Special Teams Win Championships: How the 49ers Tied the St. Louis Rams

Ryan BalbiContributor INovember 13, 2012

SAN FRANCISCO, CA - OCTOBER 7:  The San Francisco 49ers line up for a kickoff against the Buffalo Bills on October 7, 2012 at Candlestick Park in San Francisco, California.  The 49ers won 45-3.  (Photo by Brian Bahr/Getty Images)
Brian Bahr/Getty Images

Sunday’s game between the reigning NFC West champion San Francisco 49ers and the St. Louis Rams wasn’t supposed to be close.

The 49ers went into the game with the lead in the division. The Rams were sitting at the bottom of the NFC West. The 49ers went to the NFC Championship Game a season ago, and the Rams ended with the second-worst record in football. San Francisco’s defense is one of the best in the league. Their offense has seen improvements in the offensive line, receiver and at quarterback, and even the run game has gotten better this year. This game should have been a blowout, but it wasn’t. It was a tie! How could the 49ers only manage a draw against the Rams?

The answer is special teams. Let it be known that special teams win championships.

49er fans are not going to want to hear this. A year ago, the 49ers looked like one of the best teams in football. They had arguably the best defense (depending on which stats you decide to evaluate), they had an offense that did enough and they had arguably the best special teams in football. Andy Lee and David Akers were All-Pro kickers. Blake Costanzo was the heart and soul of a very strong coverage unit. Brian Jennings is the 49ers' longest tenured player and one of the best long snappers in the league.  No 49er will forget the value of Ted Ginn Jr. as a return man. San Francisco got the opportunity to host the NFC Championship Game against the New York Giants. It was special teams that ultimately decided the game. Two errors by Ginn’s replacement, Kyle Williams, led to a Giants victory and a trip for the visitors to the Super Bowl.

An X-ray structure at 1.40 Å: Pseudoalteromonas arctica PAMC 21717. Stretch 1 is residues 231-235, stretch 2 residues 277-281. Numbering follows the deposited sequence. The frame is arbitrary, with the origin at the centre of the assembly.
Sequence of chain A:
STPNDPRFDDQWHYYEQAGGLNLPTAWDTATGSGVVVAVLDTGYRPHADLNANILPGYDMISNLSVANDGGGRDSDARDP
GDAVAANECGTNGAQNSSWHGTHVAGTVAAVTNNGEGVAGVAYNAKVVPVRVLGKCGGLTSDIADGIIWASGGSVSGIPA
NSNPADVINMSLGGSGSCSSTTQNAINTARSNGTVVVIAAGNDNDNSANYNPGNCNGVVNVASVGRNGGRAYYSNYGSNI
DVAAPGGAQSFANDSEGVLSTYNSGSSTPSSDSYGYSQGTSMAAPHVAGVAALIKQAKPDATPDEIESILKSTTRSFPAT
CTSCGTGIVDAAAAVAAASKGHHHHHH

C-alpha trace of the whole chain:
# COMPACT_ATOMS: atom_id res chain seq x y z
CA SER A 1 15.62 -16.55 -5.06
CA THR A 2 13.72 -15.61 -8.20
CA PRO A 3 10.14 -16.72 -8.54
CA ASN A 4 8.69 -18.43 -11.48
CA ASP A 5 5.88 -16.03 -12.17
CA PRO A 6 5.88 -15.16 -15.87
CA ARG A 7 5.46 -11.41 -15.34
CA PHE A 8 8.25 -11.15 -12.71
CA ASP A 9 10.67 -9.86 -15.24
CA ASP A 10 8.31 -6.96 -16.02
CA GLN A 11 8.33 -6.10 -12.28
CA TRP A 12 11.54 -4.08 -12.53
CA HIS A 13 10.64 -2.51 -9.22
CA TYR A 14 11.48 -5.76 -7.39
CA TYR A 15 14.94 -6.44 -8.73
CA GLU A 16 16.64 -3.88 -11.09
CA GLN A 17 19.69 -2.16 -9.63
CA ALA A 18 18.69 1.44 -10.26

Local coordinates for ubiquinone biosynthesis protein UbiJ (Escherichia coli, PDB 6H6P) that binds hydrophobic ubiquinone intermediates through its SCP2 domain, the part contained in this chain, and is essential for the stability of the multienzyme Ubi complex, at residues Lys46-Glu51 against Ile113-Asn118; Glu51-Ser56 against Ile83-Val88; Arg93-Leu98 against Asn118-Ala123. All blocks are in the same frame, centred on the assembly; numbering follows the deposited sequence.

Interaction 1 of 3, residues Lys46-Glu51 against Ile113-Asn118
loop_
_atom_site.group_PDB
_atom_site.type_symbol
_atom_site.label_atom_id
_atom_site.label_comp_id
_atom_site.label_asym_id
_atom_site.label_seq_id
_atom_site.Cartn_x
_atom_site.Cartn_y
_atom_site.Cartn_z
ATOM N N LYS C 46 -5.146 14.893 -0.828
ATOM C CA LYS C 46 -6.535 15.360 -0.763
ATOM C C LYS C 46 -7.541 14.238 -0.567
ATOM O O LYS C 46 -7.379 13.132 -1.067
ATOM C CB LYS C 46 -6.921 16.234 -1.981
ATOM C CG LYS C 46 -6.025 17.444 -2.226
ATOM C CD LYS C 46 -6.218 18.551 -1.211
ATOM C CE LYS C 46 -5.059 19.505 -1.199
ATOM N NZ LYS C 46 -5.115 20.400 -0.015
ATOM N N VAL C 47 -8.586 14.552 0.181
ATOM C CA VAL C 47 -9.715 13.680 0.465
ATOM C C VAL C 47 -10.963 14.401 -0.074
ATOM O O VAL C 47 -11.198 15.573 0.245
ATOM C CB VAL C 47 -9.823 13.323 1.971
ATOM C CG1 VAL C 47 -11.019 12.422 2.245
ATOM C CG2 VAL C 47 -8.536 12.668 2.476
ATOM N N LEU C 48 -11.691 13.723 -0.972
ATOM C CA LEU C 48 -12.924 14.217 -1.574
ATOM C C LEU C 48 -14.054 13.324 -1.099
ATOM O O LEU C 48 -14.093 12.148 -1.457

On Sunday, we saw the biggest difference between this year's 49ers and last year's team. It was special teams. David Akers missed a field goal that would have won the game for the Niners in overtime, something he didn’t do last year. The Rams also succeeded in converting two fake punts. The second fake came on the Rams final drive of regulation, which resulted in a touchdown and a Rams lead. There were other struggles for the 49ers in the game, but the special teams made critical errors. 

Special teams play a bigger role than fans, players and coaches want to admit. They are crucial to the team’s success. Great punters and returners determine field position. Kickers score points. Coverage units have to be strong, or you risk giving your opponent a short field.  The 49ers' special teams cost them a trip to the Super Bowl and a victory on Sunday. The team made decisions in the offseason to let Costanzo and other special teamers go. They might look back now and realize they made a mistake. A team that can succeed in all three areas of football is a team that can win championships. Without quality special teams, you risk losing what your offense and defense worked so hard to accomplish.